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A supplemental biologics license application has been submitted to the FDA for the combination of atezolizumab and bevacizumab for the treatment of patients with unresectable hepatocellular carcinoma who have not received prior systemic therapy.
Levi Garraway, MD, PhD
A supplemental biologics license application (BLA) has been submitted to the FDA for the combination of atezolizumab (Tecentriq) and bevacizumab (Avastin) for the treatment of patients with unresectable hepatocellular carcinoma (HCC) who have not received prior systemic therapy.1
The sBLA is based on findings of the phase III IMbrave150 study, which demonstrated that atezolizumab plus bevacizumab led to a 42% reduction in the risk of death compared with sorafenib (Nexavar; HR, 0.58; 95% CI, 0.42-0.79; P = .0006). The combination was also associated with a 41% reduction in the risk of disease progression or death versus sorafenib (HR, 0.59; 95% CI, 0.47-0.76; P <.0001).
Moreover, the safety profile of the combination was found to be consistent with the known tolerability of each agent alone. The FDA is reviewing the application under the Real-Time Oncology Review program, which is designed to explore a more efficient review process to ensure safe and effective therapies are made available to patients earlier.
“Liver cancer is the most rapidly increasing cause of cancer-related death in the United States. In the IMbrave150 study, Tecentriq in combination with Avastin became the first treatment in more than a decade to improve overall survival compared with the current standard of care,” Levi Garraway, MD, PhD, chief medical officer and head of Global Product Development, Roche, the developer of both agents, stated in a press release. “We are pleased that these results are being reviewed under the FDA Real-Time Oncology Review pilot program, and we are working closely with the agency to bring this potential new treatment option to people with unresectable hepatocellular carcinoma as quickly as possible.”
In the international, multicenter, open-label, phase III IMbrave150 trial, 501 patients with unresectable HCC who did not receive prior systemic therapy were randomized 2:1 to receive the combination of atezolizumab and bevacizumab or sorafenib alone. Atezolizumab was administered intravenously (IV) at 1200 mg on day 1 of each 21-day cycle; IV bevacizumab was given at 15 mg/kg on day 1 of each 21-day cycle. Oral sorafenib was administered at 400 mg twice daily on days 1 to 21 of each 21-day cycle. In both arms, treatment was given until unacceptable toxicity or loss of clinical benefit as determined by the investigator.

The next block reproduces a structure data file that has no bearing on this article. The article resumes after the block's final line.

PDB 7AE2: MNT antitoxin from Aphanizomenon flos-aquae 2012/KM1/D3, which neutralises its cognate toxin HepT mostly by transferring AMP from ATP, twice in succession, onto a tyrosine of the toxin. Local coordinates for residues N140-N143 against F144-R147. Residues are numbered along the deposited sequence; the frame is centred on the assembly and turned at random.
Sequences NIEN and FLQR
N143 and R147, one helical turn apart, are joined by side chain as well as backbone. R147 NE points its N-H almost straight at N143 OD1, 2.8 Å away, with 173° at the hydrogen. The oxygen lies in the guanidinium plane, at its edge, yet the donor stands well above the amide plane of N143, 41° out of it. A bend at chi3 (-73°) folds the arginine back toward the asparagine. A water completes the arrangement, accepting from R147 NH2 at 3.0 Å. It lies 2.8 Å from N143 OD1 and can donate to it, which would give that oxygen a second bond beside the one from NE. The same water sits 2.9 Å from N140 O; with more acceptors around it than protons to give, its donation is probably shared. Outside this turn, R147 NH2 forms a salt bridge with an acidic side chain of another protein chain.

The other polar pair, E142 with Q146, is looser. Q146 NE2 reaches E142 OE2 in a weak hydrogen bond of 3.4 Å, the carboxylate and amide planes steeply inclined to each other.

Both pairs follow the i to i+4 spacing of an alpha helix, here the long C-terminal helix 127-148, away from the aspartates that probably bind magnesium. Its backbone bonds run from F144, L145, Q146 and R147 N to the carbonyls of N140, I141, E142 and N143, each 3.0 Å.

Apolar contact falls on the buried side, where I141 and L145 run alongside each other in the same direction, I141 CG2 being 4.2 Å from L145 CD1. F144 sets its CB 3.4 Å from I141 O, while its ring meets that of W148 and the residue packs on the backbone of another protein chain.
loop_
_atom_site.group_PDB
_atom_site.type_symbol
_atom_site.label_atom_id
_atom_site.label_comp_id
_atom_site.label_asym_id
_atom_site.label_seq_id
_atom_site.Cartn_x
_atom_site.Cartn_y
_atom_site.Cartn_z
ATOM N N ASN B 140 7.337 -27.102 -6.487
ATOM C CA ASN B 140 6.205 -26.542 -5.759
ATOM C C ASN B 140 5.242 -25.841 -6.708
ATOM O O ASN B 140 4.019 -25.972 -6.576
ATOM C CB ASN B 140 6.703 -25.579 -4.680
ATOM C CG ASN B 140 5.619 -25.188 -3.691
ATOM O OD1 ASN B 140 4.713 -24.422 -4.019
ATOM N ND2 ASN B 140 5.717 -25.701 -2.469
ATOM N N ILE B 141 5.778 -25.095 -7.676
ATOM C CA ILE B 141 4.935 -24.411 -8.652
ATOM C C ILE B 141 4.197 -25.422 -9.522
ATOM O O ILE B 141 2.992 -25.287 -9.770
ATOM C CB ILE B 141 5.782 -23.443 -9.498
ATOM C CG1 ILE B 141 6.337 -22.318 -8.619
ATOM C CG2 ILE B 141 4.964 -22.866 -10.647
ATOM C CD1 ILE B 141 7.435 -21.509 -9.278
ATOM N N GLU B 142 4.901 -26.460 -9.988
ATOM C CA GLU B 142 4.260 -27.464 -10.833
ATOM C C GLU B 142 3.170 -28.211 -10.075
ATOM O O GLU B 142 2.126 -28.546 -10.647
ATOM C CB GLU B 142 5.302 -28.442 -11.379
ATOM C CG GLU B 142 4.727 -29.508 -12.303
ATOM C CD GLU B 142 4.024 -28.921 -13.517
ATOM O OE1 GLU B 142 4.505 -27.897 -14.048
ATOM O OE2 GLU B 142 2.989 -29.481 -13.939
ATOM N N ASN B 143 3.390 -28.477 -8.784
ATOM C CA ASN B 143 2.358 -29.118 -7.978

To be eligible for enrollment, patients had to have locally advanced or metastatic and/or unresectable HCC, had received no prior systemic therapy, had ≥1 measurable lesion, an ECOG performance status of 0 or 1, adequate hematologic and end-organ function, and had to have Child-Pugh class A disease.
Those with a history of leptomeningeal disease; active or history of autoimmune disease or immune deficiency; history of idiopathic pulmonary fibrosis, organizing pneumonia, drug-induced pneumonitis, or idiopathic pneumonitis, or evidence of active pneumonitis on screening chest computed tomography scan; active tuberculosis, history of cancer other than HCC within 5 years prior to screening; known fibrolamellar HCC, sarcomatoid HCC, or mixed cholangiocarcinoma and HCC; and a history of hepatic encephalopathy were excluded from enrollment.
The coprimary endpoints were overall survival and progression-free survival by an independent review facility (IRF) per RECIST v1.1 criteria. Secondary endpoints included overall response rate (ORR), time to progression, and duration of response as measured by RECIST v1.1 (investigator-assessed and IRF) and HCC mRECIST (IRF), patient-reported outcomes, safety, and pharmacokinetics.
The results, which were presented at the 2019 ESMO Asia Congress, also showed that grade 3/4 adverse events (AEs) occurred in 57% and 55% of the combination and sorafenib arms, respectively.2 The mortality rate was 5% with the combination versus 6% on the sorafenib arm.
In July 2018, the FDA granted a breakthrough therapy designation to the combination in HCC, based on results of an ongoing phase Ib trial (NCT02715531).
In earlier data from this study, independent reviewers determined that, at a median follow-up of 10.3 months, atezolizumab/bevacizumab elicited an ORR of 65% (n = 15) among the 23 evaluable patients.3 Additionally, the responses were observed across patient subgroups defined by etiology, geography, baseline alpha fetoprotein levels, and extrahepatic spread. The 65% ORR comprised a 4% (n = 1) complete response rate and a 61% (n = 14) partial response rate. Additionally, 7 (30%) patients had stable disease and 1 (4%) patient had progressive disease. A disease control rate of ≥6 months was reported for 16 (70%) patients.